How the Supreme Court Can Sidestep a Recess-Appointments Dilemma

A dazzling argument by Miguel Estrada shows how the justices can reach a ruling in Noel Canning: Just say the Senate decides when it's in recess.
Larry Downing/Reuters

Miguel Estrada, a conservative icon denied a judgeship by a recalcitrant Senate, may have just saved Senate recalcitrance.

The first question to Estrada at the Supreme Court Monday was put by Justice Elena Kagan, his Harvard Law School classmate. (“Miguel and I were required to sit next to each other in every single class in the first year,” Kagan told Senator Lindsay Graham during her confirmation hearings. “I can tell you Miguel takes extraordinary notes .... I think he is a great lawyer and a great human being.”) She smiled as she watched her old friend deliver one of the most dazzling arguments the marble chamber has heard in many years. 

His mere presence, in a way, was the most powerful argument made Monday. The brilliance of his words left little doubt in any observer’s mind that Estrada would be not at the lectern but on the bench—perhaps even in the seat occupied by Chief Justice John Roberts—if the Senate’s Democrats had not filibustered his nomination to the D.C. Circuit in 2001.

The case being decided is National Labor Relations Board v. Noel Canning, a test of the president’s “recess appointment” power under Article II § 2 cl. 3 of the Constitution. That clause provides that the president “shall have power to fill up all vacancies that may happen during the Recess of the Senate, by granting commissions which shall expire at the end of their next session.” “Recess appointments” provide the only exception to Article II’s rule that the president must obtain the “advice and consent” of the Senate before naming “Ambassadors, other public ministers and consults, Judges of the Supreme Court, and all other officers of the United States.”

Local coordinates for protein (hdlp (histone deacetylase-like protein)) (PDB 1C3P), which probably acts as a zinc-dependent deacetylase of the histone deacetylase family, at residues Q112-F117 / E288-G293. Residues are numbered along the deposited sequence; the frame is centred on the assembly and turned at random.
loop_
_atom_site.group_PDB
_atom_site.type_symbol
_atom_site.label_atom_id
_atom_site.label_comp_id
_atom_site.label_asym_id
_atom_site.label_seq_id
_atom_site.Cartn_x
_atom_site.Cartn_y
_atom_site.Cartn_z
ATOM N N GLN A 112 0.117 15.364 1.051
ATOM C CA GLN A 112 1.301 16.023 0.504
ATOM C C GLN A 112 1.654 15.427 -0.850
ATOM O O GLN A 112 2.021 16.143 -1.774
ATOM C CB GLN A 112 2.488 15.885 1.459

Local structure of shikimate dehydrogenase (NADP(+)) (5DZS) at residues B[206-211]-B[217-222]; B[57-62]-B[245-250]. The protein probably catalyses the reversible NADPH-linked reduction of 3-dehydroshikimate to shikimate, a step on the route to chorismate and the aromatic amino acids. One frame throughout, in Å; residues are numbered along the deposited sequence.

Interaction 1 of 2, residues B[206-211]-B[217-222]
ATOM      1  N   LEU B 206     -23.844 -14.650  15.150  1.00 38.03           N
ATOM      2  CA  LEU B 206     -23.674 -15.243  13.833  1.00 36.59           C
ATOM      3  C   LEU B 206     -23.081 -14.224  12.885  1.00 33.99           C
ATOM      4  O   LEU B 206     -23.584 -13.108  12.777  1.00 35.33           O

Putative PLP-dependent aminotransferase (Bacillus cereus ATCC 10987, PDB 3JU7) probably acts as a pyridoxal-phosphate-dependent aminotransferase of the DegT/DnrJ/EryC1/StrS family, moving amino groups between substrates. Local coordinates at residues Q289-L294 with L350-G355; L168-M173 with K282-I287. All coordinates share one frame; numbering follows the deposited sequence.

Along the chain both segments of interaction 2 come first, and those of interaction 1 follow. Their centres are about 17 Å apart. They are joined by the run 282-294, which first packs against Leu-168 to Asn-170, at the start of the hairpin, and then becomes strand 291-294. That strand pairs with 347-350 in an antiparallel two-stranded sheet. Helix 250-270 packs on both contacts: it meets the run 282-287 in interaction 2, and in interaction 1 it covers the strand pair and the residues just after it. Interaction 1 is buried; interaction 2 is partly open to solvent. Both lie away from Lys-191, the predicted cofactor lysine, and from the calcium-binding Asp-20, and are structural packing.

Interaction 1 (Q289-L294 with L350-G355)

Since the dawn of the republic, these 30 short words have baffled presidents, senators, and attorneys general. Beginning in the Washington Administration, they have pondered two questions:

  1. Does “happen during the Recess of the Senate” limit use of the power to filling jobs that become vacant while the Senate is in recess? 
  2. What does “the recess of the Senate” mean—only the formal break between one two-year term of the Senate and the next, or any time when the body closes for business for more than a few days?

The Supreme Court has never weighed in on either question, even though presidents beginning with Washington have filled hundreds of vacancies by “recess appointment.” Usually recess appointees are confirmed when the Senate meets next, even if that takes some negotiation between the president and reluctant senators. But the past 20 years have seen an explosion of filibusters (like the one used to keep Estrada off the bench) and other tactics designed to prevent presidents from putting their policy stamp on courts or executive agencies.